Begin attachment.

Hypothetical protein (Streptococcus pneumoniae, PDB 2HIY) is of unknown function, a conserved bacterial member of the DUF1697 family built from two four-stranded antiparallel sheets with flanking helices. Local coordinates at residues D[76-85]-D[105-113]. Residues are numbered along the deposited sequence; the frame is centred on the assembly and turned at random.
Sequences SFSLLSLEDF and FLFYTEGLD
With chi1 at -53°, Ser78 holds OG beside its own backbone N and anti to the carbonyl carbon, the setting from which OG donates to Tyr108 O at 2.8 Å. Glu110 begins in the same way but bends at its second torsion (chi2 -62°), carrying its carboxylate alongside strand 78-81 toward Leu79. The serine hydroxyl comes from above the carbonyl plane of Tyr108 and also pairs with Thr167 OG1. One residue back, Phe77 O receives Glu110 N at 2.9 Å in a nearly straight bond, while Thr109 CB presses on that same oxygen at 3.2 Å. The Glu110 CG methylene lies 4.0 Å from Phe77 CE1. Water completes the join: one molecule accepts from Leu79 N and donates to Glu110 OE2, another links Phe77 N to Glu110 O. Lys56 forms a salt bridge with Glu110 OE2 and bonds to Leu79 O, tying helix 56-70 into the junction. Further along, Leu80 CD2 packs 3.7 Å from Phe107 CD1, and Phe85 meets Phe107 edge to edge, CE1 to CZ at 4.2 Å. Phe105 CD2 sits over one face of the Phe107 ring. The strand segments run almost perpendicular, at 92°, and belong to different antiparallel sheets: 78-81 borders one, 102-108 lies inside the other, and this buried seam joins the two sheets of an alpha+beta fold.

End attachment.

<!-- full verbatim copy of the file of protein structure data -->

Hypothetical protein (Streptococcus pneumoniae, PDB 2HIY) is of unknown function, a conserved bacterial member of the DUF1697 family built from two four-stranded antiparallel sheets with flanking helices. Local coordinates at residues D[76-85]-D[105-113]. Residues are numbered along the deposited sequence; the frame is centred on the assembly and turned at random.
Sequences SFSLLSLEDF and FLFYTEGLD
With chi1 at -53°, Ser78 holds OG beside its own backbone N and anti to the carbonyl carbon, the setting from which OG donates to Tyr108 O at 2.8 Å. Glu110 begins in the same way but bends at its second torsion (chi2 -62°), carrying its carboxylate alongside strand 78-81 toward Leu79. The serine hydroxyl comes from above the carbonyl plane of Tyr108 and also pairs with Thr167 OG1. One residue back, Phe77 O receives Glu110 N at 2.9 Å in a nearly straight bond, while Thr109 CB presses on that same oxygen at 3.2 Å. The Glu110 CG methylene lies 4.0 Å from Phe77 CE1. Water completes the join: one molecule accepts from Leu79 N and donates to Glu110 OE2, another links Phe77 N to Glu110 O. Lys56 forms a salt bridge with Glu110 OE2 and bonds to Leu79 O, tying helix 56-70 into the junction. Further along, Leu80 CD2 packs 3.7 Å from Phe107 CD1, and Phe85 meets Phe107 edge to edge, CE1 to CZ at 4.2 Å. Phe105 CD2 sits over one face of the Phe107 ring. The strand segments run almost perpendicular, at 92°, and belong to different antiparallel sheets: 78-81 borders one, 102-108 lies inside the other, and this buried seam joins the two sheets of an alpha+beta fold.